This 2017 Article IV Consultation highlights that Poland’s near-term growth momentum remains strong, supported by accommodative monetary and fiscal policies and sizeable European Union transfers. The economy is operating above potential, with the unemployment rate at a historical low. Growth is projected to accelerate to 3.6 percent in 2017 and remain strong in 2018. Long-term growth, however, will be more subdued, unless adverse demographics and structural constraints on investment and productivity growth are addressed. Risks to the near-term outlook are broadly balanced. Monetary policy remains accommodative, with policy rate kept at a historically low level since early 2015.
International Monetary Fund. European Dept.
This 2017 Article IV Consultation highlights that the economy of Lithuania has been gathering momentum, following sluggish performance in 2015 and most of 2016. Real GDP expanded by 3.9 percent in the first quarter of 2017 after rising by 2.3 percent in 2016. Strong private consumption, on the back of robust wage growth and low inflation that supported purchasing power, has long been a main driver of growth. Building on recent momentum, economic growth should be strong in 2017, rising to 3.2 percent. Improving external conditions and a turnaround in European funds absorption, as well as high capacity utilization, should spur exports and investment.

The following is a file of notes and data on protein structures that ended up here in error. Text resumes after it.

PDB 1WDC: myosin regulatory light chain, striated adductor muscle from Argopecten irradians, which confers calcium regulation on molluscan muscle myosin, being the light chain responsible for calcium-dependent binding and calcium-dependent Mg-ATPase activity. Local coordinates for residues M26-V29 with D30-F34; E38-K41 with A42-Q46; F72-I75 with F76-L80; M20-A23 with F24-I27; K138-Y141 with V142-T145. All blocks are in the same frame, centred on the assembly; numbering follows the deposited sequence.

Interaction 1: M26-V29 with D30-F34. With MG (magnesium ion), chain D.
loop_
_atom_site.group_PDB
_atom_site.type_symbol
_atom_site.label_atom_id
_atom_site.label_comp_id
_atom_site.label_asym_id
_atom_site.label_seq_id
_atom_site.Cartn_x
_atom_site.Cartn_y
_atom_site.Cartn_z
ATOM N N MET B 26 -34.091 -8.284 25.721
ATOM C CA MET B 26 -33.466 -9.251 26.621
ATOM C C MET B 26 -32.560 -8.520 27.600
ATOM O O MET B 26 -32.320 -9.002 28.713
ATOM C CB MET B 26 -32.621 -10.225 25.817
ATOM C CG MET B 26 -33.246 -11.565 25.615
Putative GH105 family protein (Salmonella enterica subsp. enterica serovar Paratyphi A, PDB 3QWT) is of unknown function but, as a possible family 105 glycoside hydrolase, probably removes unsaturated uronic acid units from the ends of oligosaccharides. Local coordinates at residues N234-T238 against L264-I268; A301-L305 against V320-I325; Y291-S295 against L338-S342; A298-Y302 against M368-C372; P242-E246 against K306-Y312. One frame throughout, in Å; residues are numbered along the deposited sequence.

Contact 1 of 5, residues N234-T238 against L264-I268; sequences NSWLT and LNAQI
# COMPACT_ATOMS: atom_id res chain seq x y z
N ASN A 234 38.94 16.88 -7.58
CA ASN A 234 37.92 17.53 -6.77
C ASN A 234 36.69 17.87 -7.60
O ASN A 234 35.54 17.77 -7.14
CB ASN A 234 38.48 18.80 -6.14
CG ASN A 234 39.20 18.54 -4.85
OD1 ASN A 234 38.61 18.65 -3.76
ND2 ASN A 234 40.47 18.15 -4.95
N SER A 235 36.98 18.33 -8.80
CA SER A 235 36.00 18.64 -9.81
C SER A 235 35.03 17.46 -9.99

International Monetary Fund. European Dept.
This paper describes mainly the introduction and performance of the Extended Fund Facility program for Pakistan. Since the start of the program in September 2013, economic growth has gradually recovered, inflation has fallen to low single digits, foreign reserve buffers have been rebuilt, social safety nets have been strengthened, and the fiscal deficit has significantly declined (although public debt remains high). Despite setbacks in privatization earlier in the year due to labor unrest and political opposition, the authorities remain committed to returning ailing public sector enterprises to a sound financial position, including through private participation, and to completing energy sector reform.